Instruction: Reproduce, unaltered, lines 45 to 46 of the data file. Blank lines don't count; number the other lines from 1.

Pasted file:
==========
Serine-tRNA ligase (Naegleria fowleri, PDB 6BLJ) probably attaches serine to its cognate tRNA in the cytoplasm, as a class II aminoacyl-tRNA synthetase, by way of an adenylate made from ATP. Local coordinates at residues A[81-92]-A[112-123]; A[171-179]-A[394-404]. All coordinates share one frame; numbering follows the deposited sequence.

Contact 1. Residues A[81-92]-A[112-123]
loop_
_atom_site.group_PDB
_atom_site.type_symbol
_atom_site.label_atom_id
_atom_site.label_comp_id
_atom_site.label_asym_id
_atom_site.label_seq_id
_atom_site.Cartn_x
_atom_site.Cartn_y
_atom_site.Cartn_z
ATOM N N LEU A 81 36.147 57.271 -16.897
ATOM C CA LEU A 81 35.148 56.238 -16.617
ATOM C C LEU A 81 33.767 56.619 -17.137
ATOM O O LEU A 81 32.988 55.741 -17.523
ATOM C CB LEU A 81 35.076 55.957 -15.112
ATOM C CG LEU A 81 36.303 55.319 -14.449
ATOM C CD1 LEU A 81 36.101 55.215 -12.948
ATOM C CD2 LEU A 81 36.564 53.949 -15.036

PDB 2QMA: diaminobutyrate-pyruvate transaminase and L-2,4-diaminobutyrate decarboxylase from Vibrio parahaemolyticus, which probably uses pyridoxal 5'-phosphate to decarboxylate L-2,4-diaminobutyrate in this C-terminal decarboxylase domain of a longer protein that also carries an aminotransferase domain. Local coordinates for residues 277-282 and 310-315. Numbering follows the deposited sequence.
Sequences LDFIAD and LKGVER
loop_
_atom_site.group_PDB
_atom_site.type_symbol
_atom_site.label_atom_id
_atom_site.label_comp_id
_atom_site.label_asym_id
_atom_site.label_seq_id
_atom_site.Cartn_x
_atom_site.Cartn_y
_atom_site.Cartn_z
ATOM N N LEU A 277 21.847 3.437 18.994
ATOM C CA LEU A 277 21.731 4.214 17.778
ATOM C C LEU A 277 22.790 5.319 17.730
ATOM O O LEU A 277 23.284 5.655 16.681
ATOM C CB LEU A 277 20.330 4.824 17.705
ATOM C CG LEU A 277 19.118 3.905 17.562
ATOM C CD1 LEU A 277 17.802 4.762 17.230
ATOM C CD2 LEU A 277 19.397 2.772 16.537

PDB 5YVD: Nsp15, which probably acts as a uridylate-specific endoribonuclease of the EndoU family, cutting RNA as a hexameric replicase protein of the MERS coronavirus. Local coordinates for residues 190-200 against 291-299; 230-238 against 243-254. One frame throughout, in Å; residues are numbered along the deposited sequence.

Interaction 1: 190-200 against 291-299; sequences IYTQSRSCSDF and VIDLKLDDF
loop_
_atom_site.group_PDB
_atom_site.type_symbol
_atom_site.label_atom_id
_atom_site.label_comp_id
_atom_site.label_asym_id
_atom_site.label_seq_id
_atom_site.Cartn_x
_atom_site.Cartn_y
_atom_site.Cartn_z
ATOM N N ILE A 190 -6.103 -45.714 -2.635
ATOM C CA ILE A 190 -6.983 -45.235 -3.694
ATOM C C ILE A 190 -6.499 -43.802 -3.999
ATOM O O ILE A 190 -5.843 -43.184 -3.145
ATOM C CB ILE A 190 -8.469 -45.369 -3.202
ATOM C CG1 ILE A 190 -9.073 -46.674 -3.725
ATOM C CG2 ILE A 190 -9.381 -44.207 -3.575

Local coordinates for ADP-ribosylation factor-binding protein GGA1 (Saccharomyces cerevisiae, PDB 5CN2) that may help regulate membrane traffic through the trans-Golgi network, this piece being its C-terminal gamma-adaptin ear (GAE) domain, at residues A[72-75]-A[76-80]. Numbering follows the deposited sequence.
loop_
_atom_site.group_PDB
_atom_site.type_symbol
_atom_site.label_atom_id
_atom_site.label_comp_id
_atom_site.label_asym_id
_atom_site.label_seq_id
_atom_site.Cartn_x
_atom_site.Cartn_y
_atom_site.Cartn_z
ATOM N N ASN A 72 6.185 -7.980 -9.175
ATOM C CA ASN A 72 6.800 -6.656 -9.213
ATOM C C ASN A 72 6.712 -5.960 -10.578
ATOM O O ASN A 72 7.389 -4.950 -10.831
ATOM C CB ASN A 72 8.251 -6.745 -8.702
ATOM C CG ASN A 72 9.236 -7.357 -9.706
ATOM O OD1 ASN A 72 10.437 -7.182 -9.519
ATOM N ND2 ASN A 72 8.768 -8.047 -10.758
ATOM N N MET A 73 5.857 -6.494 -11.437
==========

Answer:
_atom_site.type_symbol
_atom_site.label_atom_id